The Hacienda Classical night at Williamson Park last Sunday was the best thing to happen to Lancaster since The Stone Roses played The Sugarhouse 27 years ago.
A 40-piece orchestra played along to acid house classics from Manchester’s most famous nightclub on a balmy night in front of the Ashton Memorial, and even that was lit up bright yellow and had lasers firing out of it.
No wonder thousands of us partied like it’s 1989.
Okay, so the bar was a shambles.
Most had to queue for at least an hour to get a drink and it was only down to the good nature of the crowd that there wasn’t a riot.
But that’s just a first-time teething problem and the only gripe anyone could have had on what was otherwise a magical evening.
There must be another one soon, this must not be a one-off for a gig of this size in such a wonderful venue.
Maybe have more than one bar next time, eh?
It was weird to see a huge professional stage in a corner of a park where we pushed our babies in their prams and ran the legs off our dogs every day.
As we stood on the hill as the sun went down and around 3,000 people went off their collective faces, we had to pinch ourselves as if to say, “Is this real?”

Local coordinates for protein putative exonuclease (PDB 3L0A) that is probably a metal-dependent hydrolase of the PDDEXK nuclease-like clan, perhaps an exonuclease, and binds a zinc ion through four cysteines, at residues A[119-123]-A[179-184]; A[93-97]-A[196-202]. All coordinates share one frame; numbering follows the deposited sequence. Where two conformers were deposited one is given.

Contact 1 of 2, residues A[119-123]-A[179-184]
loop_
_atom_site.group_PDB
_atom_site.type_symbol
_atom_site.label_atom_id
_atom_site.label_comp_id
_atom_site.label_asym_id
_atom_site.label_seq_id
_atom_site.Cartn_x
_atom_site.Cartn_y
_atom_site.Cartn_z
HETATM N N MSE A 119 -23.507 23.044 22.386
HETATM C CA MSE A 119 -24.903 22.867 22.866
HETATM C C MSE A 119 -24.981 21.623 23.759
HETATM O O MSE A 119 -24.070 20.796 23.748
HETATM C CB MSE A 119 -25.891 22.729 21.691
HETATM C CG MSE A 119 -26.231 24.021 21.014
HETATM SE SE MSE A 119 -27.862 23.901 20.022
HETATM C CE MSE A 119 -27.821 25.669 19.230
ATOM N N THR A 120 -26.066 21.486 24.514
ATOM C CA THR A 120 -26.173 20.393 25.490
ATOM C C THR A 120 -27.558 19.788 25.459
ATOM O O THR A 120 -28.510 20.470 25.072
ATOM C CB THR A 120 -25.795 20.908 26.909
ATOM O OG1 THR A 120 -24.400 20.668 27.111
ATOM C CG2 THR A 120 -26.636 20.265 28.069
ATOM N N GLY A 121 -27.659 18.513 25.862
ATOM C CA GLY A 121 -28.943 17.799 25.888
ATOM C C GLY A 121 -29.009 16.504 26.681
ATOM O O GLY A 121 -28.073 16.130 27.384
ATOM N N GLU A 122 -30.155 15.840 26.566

Then Peter Hook from Joy Division and New Order turned up on stage, followed soon after by Rowetta from the Happy Mondays to belt out You’ve Got The Love.
Honestly, it felt like the place had been sprinkled with fairy dust.
Oh, there was a lot of dad (and mum) dancing from people old enough to know better but still young enough to know to never ever stop.
It went on all day and evening but felt like it was over in a flash.
Normally when we go to a gig of this size it involves a long car journey, often an overnight hotel stay.
But here it was, a national event in Lancaster, and it took us five minutes to walk home.
We felt like the centre of the whole world.
The next day we took our puppy for a walk to Williamson Park and aside from a few bits of rubbish and the neatly piled up fences, it was like it had never happened.
Please make it happen again.